On 9 March 2013, two glider clubs were conducting gliding operations at Tocumwal aerodrome, New South Wales. A Grob G103 Twin Astir glider, registered VH‑UIZ (UIZ), was towed airborne, however, after a number of orbits looking for rising air, the pilot of UIZ tracked to return to the circuit and land. A few minutes later, a Cessna 150 registered VH‑ROZ (ROZ), became airborne towing a glider. ROZ and this glider were from one gliding club, UIZ from the other. Following the release, the pilot of ROZ turned left and tracked for a left downwind for runway 36L.

Witnesses on the ground reported hearing both pilots making all necessary CTAF broadcasts.

Just as ROZ touched down on runway 36L, the pilot felt a heavy jolt on the top of the cockpit and simultaneously heard a loud noise. Immediately, he saw the windscreen fill with the underside of a glider. He observed the glider continue down the runway at about 5 to 10 ft above ground level. The pilot was uninjured and, on exiting the aircraft, observed a wheel contact print on the top of the aircraft. The pilot of UIZ was uninjured and landed the glider well down the runway. On exiting the glider, the pilot observed damage on the left wing and fuselage.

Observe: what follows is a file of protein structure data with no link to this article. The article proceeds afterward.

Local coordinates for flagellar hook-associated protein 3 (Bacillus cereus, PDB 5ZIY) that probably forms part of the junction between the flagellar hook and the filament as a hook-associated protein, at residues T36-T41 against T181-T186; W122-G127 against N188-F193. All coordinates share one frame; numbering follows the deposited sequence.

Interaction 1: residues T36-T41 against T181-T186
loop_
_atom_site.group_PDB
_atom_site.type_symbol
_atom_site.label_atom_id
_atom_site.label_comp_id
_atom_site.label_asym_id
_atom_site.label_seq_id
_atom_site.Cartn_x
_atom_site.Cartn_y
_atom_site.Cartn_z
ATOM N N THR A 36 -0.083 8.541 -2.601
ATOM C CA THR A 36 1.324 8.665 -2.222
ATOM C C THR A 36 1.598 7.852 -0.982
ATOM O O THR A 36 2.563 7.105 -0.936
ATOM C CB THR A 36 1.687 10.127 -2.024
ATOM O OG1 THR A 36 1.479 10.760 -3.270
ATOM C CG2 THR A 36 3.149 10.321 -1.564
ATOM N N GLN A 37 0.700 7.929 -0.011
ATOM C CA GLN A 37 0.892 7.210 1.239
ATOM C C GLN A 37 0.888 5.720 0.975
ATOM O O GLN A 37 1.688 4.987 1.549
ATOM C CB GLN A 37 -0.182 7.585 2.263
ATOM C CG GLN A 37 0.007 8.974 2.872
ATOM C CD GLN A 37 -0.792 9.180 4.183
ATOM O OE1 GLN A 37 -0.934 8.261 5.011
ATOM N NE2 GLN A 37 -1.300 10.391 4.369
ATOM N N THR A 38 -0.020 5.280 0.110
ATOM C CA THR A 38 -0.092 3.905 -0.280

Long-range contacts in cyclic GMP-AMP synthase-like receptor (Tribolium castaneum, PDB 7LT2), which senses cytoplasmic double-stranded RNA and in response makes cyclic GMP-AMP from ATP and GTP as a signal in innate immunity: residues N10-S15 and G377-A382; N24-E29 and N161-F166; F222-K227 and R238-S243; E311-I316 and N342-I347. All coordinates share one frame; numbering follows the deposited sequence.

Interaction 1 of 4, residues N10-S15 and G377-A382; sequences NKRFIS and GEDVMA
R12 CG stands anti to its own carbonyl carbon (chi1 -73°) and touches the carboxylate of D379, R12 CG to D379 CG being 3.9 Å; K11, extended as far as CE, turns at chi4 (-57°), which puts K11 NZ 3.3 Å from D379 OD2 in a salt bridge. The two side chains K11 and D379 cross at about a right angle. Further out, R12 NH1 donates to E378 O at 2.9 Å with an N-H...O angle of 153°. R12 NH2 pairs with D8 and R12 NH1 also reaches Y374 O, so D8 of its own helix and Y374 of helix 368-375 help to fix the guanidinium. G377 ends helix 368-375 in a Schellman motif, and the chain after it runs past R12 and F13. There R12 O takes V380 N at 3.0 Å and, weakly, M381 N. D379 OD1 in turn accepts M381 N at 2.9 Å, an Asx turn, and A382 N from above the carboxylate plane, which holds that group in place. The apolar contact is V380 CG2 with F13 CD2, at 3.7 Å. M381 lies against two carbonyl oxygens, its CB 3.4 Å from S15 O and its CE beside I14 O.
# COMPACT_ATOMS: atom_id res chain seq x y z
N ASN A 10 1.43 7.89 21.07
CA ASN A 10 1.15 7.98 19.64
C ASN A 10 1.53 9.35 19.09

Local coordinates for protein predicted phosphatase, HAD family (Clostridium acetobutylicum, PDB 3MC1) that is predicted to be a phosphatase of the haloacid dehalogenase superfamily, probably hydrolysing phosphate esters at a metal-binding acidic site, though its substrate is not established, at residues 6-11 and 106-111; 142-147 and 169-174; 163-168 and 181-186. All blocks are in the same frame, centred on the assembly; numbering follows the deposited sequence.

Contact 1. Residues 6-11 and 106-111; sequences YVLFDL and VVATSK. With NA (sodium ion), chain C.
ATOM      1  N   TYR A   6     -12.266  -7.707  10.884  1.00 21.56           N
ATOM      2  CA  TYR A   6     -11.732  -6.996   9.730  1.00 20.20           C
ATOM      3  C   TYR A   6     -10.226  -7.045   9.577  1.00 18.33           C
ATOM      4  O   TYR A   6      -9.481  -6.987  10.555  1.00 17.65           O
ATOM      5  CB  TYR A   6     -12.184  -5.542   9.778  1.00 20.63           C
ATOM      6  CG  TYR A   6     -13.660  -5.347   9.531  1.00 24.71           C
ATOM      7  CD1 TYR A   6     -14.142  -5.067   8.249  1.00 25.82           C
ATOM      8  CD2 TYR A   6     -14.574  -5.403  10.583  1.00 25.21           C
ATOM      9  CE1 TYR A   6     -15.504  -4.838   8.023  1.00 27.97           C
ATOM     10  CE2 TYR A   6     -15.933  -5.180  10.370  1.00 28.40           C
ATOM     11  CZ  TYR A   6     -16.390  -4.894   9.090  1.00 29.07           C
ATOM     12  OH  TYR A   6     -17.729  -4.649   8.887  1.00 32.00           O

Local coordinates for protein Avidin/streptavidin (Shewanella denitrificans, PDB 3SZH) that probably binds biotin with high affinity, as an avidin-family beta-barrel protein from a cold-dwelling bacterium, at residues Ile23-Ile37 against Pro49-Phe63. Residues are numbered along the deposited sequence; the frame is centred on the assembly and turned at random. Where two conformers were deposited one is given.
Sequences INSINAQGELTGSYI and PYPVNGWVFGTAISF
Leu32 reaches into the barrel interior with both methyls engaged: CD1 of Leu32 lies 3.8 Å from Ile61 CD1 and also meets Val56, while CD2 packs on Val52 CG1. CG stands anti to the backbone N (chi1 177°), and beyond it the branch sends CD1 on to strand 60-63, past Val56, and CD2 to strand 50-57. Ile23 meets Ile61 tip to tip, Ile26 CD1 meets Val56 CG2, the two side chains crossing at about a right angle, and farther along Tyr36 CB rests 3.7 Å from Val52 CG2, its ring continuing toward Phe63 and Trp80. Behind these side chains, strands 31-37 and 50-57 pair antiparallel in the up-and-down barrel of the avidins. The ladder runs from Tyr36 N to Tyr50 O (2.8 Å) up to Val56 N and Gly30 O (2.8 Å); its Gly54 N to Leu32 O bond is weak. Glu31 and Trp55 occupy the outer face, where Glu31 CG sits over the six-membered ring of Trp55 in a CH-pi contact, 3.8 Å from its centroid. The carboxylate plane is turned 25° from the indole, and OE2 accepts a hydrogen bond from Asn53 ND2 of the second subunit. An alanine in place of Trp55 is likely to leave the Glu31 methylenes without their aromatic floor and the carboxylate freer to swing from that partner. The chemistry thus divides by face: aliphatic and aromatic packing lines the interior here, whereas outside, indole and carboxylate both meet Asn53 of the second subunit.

As a result of this occurrence, the GFA has advised the ATSB that they will raise awareness of collision risk at non-towered aerodromes with its members through the Gliding Magazine and through its biennial Safety Seminars.

As a result of this occurrence, the operator of the glider tug has advised the ATSB that they are sourcing quotes for the fitment of FLARM collision warning system to their gliders and glider tug aircraft.

When operating outside controlled airspace, it is the pilot’s responsibility to maintain separation with other aircraft. For this, it is important that pilots utilise both alerted and unalerted see-and-avoid principles. Pilots should never assume that an absence of traffic broadcasts means an absence of traffic.

Aviation Short Investigation Bulletin Issue 19